My amazing son, who I'll call J, is three, and was diagnosed soon after birth with a relatively rare genetic condition. We don't yet know how it will affect him as he grows older, but so far he has battled an array of medical problems. One thing's for sure, our little family's life will never be 'normal'...
I've been trying to work out whether or not J has learning difficulties - and what that even means.
I suppose in my ignorance I have always assumed that learning difficulties equated to not being clever. But there's no doubt that J is very intelligent and also emotionally aware.
What he does struggle with, though, I find myself thinking, is learning new things. He tends to find anything that is unknown to him a struggle. This pattern started back when he was a baby and needed to learn to roll, sit, crawl, and walk. Each of these achievements was not easy for J.
He resisted tummy time and yet he was desperate to move independently. Getting him to realise crawling was the answer took hours of NHS physiotherapy. But once he realised he could crawl and how to do it, he was so excited he was crawling even in his sleep.
We had a similar experience with eating. He was tube fed and orally aversive for his first year and a half - when I say orally aversive, what I mean is that he would not let any food or drink near his mouth. But once he realised how good food tastes and how nice eating is, around 18 months, everything changed and he's now a fantastic eater.
And then there have been all the tiny little things which he resists - like his buggy being pushed in the woods because the ground wasn't smooth. Or having a shower. Or a colourful scarf or parachute handed to him at a playgroup to hold - he wouldn't hold onto it and would wriggle in my lap and cry. New things are frightening for him.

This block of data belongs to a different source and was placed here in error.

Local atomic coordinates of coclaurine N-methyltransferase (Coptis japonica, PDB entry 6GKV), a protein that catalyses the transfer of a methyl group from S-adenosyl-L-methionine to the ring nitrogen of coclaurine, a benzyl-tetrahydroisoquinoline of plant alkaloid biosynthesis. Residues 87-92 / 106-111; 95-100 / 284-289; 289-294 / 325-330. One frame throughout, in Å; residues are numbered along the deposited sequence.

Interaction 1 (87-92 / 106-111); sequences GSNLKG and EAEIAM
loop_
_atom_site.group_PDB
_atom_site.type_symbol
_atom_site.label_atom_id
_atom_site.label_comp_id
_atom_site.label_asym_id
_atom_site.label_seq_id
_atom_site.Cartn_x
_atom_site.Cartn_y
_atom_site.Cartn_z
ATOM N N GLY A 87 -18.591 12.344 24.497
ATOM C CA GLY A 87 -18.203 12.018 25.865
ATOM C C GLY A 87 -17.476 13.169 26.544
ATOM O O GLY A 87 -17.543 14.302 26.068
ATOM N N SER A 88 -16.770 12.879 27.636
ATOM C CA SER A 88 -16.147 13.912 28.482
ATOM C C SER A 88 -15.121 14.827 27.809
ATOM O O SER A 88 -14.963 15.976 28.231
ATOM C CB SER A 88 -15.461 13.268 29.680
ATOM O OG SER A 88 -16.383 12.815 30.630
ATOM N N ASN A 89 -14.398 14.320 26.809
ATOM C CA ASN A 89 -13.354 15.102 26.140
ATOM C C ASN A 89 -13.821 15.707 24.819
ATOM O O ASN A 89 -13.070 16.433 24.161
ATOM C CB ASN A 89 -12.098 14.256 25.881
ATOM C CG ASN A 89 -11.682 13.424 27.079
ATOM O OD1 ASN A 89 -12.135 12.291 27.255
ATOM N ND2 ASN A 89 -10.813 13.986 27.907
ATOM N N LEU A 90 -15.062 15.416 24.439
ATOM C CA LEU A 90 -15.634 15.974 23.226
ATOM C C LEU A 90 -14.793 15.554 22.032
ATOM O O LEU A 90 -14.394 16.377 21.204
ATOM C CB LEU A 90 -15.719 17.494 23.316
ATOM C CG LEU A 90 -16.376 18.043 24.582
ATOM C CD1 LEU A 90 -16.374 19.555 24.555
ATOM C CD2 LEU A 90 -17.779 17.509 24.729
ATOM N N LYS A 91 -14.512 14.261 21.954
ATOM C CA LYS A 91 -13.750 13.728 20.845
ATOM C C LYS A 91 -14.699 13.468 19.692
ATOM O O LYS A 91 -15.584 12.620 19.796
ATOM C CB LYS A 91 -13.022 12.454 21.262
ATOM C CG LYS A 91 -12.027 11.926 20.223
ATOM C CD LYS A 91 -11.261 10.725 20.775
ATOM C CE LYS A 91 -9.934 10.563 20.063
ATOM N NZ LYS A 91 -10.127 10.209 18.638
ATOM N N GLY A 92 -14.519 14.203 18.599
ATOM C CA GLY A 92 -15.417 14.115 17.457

So it doesn't surprise me that having mastered these basic skills, he now struggles with more complex new things. It has been a challenge for me to interest him in playing with anything that's not vehicle-related - for instance, building blocks, cooking, painting, swimming, watching a performance, playing music, or books or TV without trains, cars and planes in the story.
He didn't understand these things at first - he didn't know how to hold a crayon and make a mark, or stack a block, so it was boring to him to try to colour or build. Gradually he has been able to do more and his interests have developed.
He now loves to sing, swim, bake, and even listen to and recite poetry. But it's still a constant effort to encourage him to learn brand new things. And it's occurred to me that perhaps this is the very definition of a learning difficulty.I still can't work out, though, whether this resistance to learning new skills is connected to his disability, or whether it's more to do with J's personality. On the one hand I know learning difficulties can often go with his condition. On the other hand I'm reluctant to label him as having learning problems.
Maybe he's just one of those people (like me and my husband) who are either interested in something and passionate about it, or not. Maybe he is just a typical three-year-old boy.
What has become clear to me now I have a baby who is developing normally and has no health issues is that she is completely different to J in the way she learns. She picks new skills up just like that. Things come instinctively to her - at five months she is holding her own bottle to feed herself, examining baby toys with interest, loves walks in the woods - she can handle the bumpy ride because she is mesmerised by the leaves in the trees. And she easily takes to all kinds of music, pictures, sensations and play, sitting quiet and smiling on my lap.
Life is so much harder for J. And lovely as it is to have an 'easy' baby as well, in a funny way I truly enjoy the challenge that opening J's eyes to all the great things in the world gives me as a mother.